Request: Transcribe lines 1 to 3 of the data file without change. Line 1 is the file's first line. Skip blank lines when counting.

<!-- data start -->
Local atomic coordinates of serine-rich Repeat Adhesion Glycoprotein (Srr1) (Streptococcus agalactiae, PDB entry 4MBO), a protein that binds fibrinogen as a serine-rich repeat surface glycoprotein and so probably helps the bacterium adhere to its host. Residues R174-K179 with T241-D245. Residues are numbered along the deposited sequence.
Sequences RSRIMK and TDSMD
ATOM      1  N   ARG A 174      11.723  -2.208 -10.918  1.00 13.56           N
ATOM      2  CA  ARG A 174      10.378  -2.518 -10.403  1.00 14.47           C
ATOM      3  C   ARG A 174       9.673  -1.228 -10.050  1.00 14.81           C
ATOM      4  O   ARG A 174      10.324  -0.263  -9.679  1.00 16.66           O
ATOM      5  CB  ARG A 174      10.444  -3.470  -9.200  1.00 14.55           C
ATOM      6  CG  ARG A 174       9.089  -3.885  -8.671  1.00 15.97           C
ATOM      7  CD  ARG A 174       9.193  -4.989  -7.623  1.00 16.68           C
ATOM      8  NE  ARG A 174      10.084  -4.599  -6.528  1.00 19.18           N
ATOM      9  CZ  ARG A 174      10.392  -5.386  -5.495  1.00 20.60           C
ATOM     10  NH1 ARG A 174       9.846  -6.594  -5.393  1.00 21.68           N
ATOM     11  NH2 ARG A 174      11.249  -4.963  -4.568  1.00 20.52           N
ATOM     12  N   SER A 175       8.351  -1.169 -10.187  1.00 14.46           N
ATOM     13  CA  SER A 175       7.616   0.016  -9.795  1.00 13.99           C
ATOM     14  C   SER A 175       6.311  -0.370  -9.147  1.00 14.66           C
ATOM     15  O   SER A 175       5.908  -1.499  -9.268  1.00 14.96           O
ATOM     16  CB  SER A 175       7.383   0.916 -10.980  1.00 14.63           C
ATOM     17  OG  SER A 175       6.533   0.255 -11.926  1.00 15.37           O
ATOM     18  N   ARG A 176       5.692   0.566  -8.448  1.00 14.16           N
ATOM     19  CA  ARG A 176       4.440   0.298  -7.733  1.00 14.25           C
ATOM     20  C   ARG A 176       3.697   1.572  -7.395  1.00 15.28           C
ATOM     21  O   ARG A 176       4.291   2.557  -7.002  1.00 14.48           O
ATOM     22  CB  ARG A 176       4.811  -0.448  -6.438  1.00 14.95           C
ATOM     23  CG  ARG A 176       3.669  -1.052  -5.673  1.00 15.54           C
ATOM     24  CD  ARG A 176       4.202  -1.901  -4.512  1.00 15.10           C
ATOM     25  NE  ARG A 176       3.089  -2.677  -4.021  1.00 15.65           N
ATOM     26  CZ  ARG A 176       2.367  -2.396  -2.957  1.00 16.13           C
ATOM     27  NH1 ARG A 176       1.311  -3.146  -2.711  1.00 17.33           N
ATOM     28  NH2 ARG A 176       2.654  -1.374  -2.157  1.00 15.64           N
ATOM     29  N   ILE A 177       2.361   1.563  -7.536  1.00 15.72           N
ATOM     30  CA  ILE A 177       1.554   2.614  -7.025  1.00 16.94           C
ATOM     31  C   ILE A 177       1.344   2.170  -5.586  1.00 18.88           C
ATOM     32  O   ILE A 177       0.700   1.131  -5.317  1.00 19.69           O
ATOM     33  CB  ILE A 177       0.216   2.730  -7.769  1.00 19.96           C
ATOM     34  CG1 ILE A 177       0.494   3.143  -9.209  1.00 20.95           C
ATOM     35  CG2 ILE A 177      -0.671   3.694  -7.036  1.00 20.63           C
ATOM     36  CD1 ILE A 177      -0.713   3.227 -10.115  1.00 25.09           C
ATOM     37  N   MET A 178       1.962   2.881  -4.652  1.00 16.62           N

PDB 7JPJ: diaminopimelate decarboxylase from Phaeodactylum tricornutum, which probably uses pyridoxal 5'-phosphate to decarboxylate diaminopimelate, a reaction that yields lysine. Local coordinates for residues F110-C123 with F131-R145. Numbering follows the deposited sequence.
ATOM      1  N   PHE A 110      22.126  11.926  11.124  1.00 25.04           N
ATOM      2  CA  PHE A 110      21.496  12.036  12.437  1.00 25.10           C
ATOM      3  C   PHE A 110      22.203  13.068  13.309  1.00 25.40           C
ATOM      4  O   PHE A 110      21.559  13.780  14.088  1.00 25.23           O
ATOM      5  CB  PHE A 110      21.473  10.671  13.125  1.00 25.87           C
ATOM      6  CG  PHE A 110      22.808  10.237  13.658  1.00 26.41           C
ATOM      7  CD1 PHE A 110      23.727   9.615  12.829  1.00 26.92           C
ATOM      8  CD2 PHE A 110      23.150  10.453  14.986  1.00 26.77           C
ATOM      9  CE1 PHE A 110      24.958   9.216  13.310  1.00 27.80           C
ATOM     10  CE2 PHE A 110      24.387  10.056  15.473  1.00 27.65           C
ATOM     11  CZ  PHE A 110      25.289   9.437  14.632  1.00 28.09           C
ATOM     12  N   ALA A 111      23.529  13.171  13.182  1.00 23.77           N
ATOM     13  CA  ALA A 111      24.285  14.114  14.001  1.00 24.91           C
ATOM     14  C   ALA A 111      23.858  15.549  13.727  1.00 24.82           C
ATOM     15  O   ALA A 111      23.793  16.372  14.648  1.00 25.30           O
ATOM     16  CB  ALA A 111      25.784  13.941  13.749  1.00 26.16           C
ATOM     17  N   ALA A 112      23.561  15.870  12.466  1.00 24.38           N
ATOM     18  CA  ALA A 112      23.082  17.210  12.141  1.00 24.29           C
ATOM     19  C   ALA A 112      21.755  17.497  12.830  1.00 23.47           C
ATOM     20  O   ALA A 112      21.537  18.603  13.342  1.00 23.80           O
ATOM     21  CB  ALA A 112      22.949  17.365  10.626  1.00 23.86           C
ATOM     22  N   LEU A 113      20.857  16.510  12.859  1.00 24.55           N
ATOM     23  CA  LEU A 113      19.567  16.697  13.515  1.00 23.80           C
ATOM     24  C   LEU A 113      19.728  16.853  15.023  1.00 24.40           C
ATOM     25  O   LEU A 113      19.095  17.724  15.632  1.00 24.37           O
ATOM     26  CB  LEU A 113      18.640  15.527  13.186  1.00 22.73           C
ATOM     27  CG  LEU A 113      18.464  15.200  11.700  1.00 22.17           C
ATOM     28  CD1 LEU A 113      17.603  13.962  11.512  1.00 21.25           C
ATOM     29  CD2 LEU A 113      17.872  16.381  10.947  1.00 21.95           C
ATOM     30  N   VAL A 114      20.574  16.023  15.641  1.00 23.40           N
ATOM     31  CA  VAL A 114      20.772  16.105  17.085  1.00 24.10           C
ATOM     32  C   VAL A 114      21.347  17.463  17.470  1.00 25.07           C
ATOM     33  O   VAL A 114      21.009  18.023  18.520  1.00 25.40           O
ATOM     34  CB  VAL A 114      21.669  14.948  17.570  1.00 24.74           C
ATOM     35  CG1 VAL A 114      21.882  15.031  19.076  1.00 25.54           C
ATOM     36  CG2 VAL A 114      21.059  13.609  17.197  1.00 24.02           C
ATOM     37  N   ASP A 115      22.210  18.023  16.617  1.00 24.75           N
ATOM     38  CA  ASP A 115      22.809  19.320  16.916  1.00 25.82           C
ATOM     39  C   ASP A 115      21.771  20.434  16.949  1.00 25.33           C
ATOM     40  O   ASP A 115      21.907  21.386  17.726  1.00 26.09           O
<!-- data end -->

Local atomic coordinates of serine-rich Repeat Adhesion Glycoprotein (Srr1) (Streptococcus agalactiae, PDB entry 4MBO), a protein that binds fibrinogen as a serine-rich repeat surface glycoprotein and so probably helps the bacterium adhere to its host. Residues R174-K179 with T241-D245. Residues are numbered along the deposited sequence.
Sequences RSRIMK and TDSMD
ATOM      1  N   ARG A 174      11.723  -2.208 -10.918  1.00 13.56           N